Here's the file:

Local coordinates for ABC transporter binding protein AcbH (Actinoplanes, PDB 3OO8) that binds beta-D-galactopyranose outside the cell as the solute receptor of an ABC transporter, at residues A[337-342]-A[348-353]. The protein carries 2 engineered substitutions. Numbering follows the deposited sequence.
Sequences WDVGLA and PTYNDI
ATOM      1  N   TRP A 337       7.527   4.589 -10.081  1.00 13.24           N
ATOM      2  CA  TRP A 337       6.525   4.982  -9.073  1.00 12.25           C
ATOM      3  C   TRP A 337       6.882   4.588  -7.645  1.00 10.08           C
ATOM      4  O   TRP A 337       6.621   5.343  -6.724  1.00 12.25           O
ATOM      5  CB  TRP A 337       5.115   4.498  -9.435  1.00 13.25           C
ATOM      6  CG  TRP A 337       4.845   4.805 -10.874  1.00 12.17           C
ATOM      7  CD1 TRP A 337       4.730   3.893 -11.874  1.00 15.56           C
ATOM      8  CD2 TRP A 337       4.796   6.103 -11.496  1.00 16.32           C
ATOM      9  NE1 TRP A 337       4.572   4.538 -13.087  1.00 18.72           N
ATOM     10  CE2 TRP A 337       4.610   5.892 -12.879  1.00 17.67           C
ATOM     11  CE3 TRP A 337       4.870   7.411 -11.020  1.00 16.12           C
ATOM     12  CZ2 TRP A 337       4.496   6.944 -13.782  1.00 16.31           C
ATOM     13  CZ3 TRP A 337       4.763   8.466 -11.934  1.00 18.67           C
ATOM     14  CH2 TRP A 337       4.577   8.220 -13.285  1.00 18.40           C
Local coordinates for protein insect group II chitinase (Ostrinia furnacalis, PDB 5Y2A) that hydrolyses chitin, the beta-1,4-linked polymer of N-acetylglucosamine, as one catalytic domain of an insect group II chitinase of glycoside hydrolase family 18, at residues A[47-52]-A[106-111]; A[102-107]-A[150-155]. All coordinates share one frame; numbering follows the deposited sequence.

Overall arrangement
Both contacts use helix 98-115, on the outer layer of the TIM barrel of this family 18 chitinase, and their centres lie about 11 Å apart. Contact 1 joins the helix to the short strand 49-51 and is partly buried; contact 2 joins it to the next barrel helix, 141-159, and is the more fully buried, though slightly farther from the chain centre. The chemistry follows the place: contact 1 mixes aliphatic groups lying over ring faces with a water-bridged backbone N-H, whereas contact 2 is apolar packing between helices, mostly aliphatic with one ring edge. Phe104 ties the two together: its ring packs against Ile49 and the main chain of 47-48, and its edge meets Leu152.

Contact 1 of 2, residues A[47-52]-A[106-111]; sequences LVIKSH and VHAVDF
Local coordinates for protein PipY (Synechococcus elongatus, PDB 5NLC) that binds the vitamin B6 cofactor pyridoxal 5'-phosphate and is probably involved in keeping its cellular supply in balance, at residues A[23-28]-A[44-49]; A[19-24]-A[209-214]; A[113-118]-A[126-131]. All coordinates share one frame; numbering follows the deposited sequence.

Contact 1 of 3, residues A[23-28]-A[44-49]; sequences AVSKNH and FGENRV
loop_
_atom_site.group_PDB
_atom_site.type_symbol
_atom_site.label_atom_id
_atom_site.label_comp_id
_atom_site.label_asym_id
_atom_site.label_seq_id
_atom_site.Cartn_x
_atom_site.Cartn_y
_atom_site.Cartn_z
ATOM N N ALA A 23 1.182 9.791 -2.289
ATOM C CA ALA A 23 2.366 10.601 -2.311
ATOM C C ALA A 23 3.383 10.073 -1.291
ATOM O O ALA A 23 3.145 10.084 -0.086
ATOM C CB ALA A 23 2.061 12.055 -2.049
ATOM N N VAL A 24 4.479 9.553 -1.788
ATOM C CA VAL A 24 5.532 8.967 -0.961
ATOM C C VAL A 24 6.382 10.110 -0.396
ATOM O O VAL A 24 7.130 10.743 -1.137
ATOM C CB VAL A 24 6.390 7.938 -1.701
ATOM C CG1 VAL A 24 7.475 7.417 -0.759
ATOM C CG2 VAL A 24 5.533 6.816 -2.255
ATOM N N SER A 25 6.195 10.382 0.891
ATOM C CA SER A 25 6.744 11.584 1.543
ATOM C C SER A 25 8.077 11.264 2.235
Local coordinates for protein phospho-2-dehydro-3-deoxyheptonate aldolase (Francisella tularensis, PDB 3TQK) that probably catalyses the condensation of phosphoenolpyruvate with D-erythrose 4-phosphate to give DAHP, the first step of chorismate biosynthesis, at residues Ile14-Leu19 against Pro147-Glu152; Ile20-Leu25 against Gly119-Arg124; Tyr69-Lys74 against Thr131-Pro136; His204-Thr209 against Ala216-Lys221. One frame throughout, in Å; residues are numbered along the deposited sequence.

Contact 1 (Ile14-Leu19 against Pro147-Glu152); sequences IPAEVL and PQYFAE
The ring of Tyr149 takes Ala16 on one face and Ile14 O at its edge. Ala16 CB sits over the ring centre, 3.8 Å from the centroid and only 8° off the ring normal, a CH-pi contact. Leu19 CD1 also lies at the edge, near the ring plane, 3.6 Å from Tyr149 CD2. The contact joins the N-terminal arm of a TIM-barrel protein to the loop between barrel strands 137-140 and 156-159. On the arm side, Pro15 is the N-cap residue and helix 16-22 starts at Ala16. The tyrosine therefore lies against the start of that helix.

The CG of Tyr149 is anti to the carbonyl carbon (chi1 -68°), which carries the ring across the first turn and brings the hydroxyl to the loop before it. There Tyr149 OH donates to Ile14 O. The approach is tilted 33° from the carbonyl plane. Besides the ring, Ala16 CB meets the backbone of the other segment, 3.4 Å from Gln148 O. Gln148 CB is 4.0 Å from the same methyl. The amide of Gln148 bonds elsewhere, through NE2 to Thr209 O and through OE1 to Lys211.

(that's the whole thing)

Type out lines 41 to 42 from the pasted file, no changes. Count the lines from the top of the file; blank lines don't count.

ATOM O O VAL A 24 7.130 10.743 -1.137
ATOM C CB VAL A 24 6.390 7.938 -1.701